Small Bites: Campervan

10 things you didn’t know you didn’t know about a Campervan holiday

Doing a family campervan holiday has been on my dreams list for ages and ages, but it took me a while to persuade Mark to want that dream too.
The booking process didn’t help, with the initial quotes not including a significant number of additional charges, most of which were not optional.
A New Zealand-based campervan is almost invariably going to be an expensive experience. We paid around $170/day for the van, and paid for accommodation on about half the nights we were in it, in order to stay in places where freedom camping wasn’t permitted.
The information on exact inclusions (like what kitchenware / cooking facilities and linen are provided) is also not particularly clear on the websites we looked at.
All that said, here are the top 10 things we didn’t know we didn’t know about travelling in a campervan.

  1. A campervan is like a cross between a tent and a boat
    Space is constrained and so constantly needs tidying. Everything you do moves the whole thing (every action really does have an “equal and opposite reaction”). You’ll constantly be taking out and putting away furnishings (like bed ladders and dining tables) to enable use of the space in other ways.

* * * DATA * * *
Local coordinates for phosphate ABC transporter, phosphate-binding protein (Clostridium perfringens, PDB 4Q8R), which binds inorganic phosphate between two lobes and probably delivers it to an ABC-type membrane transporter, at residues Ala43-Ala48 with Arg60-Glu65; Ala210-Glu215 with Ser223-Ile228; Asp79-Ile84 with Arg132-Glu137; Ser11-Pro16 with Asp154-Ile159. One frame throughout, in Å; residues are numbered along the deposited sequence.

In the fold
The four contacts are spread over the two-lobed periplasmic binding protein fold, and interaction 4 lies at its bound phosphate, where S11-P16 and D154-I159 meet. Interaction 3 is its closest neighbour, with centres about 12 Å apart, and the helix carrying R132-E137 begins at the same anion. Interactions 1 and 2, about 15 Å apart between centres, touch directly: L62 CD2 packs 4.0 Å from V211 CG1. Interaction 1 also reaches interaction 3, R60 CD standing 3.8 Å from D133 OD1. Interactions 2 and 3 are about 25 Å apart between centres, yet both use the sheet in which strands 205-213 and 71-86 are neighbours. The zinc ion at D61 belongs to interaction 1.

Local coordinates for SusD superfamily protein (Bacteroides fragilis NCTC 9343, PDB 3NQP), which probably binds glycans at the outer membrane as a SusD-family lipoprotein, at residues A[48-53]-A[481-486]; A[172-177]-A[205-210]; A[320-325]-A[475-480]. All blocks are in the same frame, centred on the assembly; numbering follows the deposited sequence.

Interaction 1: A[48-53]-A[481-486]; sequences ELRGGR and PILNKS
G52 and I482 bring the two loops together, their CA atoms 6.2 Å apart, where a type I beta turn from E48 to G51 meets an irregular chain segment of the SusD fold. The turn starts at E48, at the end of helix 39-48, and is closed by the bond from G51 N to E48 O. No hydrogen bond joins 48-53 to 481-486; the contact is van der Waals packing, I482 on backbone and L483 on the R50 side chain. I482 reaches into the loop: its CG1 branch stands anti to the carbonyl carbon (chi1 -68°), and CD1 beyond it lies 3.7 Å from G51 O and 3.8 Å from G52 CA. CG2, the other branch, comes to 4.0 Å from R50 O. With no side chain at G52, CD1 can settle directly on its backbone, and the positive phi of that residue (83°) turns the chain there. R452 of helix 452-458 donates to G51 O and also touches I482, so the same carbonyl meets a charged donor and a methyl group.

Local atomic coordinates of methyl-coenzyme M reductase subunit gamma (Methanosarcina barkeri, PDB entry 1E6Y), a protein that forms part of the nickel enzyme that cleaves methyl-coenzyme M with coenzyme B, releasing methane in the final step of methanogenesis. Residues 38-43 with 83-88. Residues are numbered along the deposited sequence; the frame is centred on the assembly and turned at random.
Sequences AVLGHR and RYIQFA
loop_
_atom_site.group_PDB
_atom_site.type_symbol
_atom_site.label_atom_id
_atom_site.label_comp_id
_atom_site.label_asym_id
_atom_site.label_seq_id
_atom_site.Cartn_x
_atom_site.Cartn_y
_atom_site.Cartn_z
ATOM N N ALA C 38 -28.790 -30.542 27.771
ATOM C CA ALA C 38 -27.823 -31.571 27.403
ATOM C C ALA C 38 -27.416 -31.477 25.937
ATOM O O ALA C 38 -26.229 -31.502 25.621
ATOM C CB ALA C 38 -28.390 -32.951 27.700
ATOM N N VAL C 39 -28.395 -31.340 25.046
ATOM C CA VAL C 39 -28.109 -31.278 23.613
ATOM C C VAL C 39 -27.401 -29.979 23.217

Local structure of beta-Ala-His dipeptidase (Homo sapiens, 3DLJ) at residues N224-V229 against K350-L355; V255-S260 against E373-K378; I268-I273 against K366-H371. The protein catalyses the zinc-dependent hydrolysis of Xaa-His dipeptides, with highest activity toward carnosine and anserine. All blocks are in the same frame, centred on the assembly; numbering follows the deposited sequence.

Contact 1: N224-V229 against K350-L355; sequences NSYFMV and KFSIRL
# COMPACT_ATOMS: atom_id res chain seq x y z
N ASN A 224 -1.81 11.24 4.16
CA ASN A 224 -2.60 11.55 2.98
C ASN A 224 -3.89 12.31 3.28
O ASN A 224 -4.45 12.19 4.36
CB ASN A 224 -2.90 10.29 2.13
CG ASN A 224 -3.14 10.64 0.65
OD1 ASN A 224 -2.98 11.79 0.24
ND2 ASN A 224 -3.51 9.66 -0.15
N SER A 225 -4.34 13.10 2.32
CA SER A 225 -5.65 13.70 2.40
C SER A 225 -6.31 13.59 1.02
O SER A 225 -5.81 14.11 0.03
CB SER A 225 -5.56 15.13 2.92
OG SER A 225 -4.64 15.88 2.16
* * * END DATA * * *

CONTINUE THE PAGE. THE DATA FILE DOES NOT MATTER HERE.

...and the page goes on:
2. Simple breaks take a long time
    Maybe this is partly because we travelled with a 6yo, but even just stopping to use a public toilet ended up taking at least 15 minutes, by the time you clamber about getting sorted to get out (because you tidied away your jerseys when you got in so they don’t go flying), get out, get the doors locked (because the back door needs a key), do what you’re doing, get back in, put jackets away, have a quick drink, get back into seats, make sure everything is secure again…
  3. It’s really hard to keep things clean
    We swept the floor at least twice a day, every day while we were in the van and it was still filthy. Especially when the outside ground is damp, you just keep bringing stuff inside – and the instant you step inside, you’re in your main living space, there is no vestibule!
    We recommend packing a pair of slippers or jandals for wearing inside the van to keep your feet clean, and to save having to brush your feet off to get into bed!
  4. You’ll develop “van legs”
    As mentioned in point 1, every move creates a reactionary move in the van. So, someone rolling over in the top box will be felt by everyone in the van. If you use the on-board toilet, you’ll quickly learn how the van moves as you do, and you’ll find yourself pre-empting this action when using a toilet that’s not in the van. It’s a lot like getting sea legs after being on a boat for a couple of days.
  5. Having an on board toilet is super handy, but use it sparingly
    Some people will tell you not to use the toilet, because changing it out is “revolting”, but actually, we found it not too bad. The biggest consideration was that the toilet cassette simply did not have a lot of space. By having it on board, when we parked up in a boggy picnic area in the pissing rain, we didn’t have to get wet to the knees trying to get to the long drop in the middle of the night. By not using it much, we only had to empty it twice in 10 days.